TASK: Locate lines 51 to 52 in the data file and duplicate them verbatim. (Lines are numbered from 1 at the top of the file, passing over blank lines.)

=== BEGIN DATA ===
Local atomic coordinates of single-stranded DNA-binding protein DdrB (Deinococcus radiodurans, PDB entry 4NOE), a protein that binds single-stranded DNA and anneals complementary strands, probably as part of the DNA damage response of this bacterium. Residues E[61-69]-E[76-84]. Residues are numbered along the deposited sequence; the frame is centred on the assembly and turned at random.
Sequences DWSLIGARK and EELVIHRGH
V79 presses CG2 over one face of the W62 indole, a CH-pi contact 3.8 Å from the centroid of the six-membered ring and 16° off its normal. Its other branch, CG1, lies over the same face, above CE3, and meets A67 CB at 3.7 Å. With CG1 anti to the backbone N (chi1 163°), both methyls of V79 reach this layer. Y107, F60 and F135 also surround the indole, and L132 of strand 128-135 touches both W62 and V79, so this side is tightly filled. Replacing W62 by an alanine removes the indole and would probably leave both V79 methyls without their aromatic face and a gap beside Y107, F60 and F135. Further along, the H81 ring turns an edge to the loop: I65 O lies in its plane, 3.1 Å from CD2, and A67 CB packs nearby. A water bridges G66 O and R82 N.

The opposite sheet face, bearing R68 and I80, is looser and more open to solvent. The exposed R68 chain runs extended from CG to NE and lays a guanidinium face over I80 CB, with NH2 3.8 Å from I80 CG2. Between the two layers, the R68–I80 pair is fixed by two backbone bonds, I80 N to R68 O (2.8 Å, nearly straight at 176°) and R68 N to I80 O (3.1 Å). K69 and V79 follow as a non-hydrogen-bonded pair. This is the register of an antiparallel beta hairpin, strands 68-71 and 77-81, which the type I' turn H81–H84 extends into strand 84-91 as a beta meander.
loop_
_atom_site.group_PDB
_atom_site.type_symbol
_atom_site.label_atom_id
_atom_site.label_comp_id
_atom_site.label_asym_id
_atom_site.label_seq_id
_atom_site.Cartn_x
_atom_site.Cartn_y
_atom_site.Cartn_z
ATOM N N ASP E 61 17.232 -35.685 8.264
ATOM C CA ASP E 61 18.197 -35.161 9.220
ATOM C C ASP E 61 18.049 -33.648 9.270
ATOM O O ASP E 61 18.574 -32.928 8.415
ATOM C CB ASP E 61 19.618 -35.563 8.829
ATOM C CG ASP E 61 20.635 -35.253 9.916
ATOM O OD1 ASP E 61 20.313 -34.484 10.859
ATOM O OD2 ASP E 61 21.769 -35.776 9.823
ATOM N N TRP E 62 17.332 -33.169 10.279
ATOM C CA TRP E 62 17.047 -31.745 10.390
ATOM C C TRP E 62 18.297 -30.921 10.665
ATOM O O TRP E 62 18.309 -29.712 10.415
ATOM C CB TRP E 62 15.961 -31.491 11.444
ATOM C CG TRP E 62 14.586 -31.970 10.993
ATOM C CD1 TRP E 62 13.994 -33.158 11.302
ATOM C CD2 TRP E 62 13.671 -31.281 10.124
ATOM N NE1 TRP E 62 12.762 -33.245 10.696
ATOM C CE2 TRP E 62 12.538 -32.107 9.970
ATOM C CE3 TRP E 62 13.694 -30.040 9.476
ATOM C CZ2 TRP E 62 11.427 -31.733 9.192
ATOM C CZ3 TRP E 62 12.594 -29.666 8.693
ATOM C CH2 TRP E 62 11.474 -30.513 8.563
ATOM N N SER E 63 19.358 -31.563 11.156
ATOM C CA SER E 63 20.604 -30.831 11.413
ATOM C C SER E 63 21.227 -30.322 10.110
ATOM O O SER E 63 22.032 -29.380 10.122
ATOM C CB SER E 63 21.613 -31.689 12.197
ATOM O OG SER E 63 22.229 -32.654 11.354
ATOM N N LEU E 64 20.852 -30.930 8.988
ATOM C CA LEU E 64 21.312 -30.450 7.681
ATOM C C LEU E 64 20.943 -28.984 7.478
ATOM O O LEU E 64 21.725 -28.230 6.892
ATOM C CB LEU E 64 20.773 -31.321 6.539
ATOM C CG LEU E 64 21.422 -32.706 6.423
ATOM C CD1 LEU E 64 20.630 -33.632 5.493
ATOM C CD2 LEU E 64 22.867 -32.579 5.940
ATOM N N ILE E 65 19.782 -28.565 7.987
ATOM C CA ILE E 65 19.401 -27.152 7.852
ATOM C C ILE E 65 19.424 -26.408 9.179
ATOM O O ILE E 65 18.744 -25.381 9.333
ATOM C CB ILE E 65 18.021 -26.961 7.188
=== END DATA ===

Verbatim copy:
ATOM N N ILE E 65 19.782 -28.565 7.987
ATOM C CA ILE E 65 19.401 -27.152 7.852